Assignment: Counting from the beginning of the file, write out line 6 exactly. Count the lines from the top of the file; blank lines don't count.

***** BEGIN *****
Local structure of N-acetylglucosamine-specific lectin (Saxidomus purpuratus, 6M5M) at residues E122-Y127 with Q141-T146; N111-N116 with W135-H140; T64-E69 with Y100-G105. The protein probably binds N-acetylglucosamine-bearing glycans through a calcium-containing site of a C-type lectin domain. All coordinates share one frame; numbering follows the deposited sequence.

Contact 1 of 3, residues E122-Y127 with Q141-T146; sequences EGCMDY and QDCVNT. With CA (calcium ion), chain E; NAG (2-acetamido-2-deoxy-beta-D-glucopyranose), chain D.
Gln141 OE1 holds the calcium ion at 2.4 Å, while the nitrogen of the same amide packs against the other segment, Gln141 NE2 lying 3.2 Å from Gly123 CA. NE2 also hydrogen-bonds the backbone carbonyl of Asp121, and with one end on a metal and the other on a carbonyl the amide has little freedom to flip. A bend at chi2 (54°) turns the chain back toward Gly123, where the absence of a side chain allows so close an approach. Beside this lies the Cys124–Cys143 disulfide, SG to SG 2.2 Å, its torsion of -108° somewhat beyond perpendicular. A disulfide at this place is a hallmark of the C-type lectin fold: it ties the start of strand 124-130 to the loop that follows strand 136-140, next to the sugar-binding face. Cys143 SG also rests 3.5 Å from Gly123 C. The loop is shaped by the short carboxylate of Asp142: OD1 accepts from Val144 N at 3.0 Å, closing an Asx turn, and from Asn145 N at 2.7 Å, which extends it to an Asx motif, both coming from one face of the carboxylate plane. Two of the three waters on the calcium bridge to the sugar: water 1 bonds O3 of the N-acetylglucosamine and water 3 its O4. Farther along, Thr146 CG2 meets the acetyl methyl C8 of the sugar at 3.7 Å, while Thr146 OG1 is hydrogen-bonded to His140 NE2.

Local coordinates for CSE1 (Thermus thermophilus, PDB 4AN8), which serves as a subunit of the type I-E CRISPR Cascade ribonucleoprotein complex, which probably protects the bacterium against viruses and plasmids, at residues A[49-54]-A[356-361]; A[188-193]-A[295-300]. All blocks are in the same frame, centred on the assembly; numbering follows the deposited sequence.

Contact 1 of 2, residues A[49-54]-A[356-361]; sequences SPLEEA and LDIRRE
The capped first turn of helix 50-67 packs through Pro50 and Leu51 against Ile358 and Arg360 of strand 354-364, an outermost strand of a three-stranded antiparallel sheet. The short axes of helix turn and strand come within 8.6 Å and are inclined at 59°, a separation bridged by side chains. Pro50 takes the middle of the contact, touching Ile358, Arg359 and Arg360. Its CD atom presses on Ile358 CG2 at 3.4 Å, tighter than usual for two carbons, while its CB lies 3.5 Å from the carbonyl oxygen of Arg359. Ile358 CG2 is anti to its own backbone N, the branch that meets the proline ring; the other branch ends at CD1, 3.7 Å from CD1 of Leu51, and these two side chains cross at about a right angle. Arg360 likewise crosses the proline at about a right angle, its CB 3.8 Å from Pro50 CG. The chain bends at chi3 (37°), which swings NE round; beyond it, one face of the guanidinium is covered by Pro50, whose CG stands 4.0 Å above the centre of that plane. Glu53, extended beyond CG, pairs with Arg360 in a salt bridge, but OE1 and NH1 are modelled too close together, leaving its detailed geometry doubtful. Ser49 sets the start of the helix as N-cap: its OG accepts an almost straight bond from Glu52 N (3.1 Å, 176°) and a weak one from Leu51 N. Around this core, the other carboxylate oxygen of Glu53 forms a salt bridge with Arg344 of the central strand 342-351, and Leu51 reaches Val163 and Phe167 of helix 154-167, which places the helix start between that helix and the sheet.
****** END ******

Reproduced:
The capped first turn of helix 50-67 packs through Pro50 and Leu51 against Ile358 and Arg360 of strand 354-364, an outermost strand of a three-stranded antiparallel sheet. The short axes of helix turn and strand come within 8.6 Å and are inclined at 59°, a separation bridged by side chains. Pro50 takes the middle of the contact, touching Ile358, Arg359 and Arg360. Its CD atom presses on Ile358 CG2 at 3.4 Å, tighter than usual for two carbons, while its CB lies 3.5 Å from the carbonyl oxygen of Arg359. Ile358 CG2 is anti to its own backbone N, the branch that meets the proline ring; the other branch ends at CD1, 3.7 Å from CD1 of Leu51, and these two side chains cross at about a right angle. Arg360 likewise crosses the proline at about a right angle, its CB 3.8 Å from Pro50 CG. The chain bends at chi3 (37°), which swings NE round; beyond it, one face of the guanidinium is covered by Pro50, whose CG stands 4.0 Å above the centre of that plane. Glu53, extended beyond CG, pairs with Arg360 in a salt bridge, but OE1 and NH1 are modelled too close together, leaving its detailed geometry doubtful. Ser49 sets the start of the helix as N-cap: its OG accepts an almost straight bond from Glu52 N (3.1 Å, 176°) and a weak one from Leu51 N. Around this core, the other carboxylate oxygen of Glu53 forms a salt bridge with Arg344 of the central strand 342-351, and Leu51 reaches Val163 and Phe167 of helix 154-167, which places the helix start between that helix and the sheet.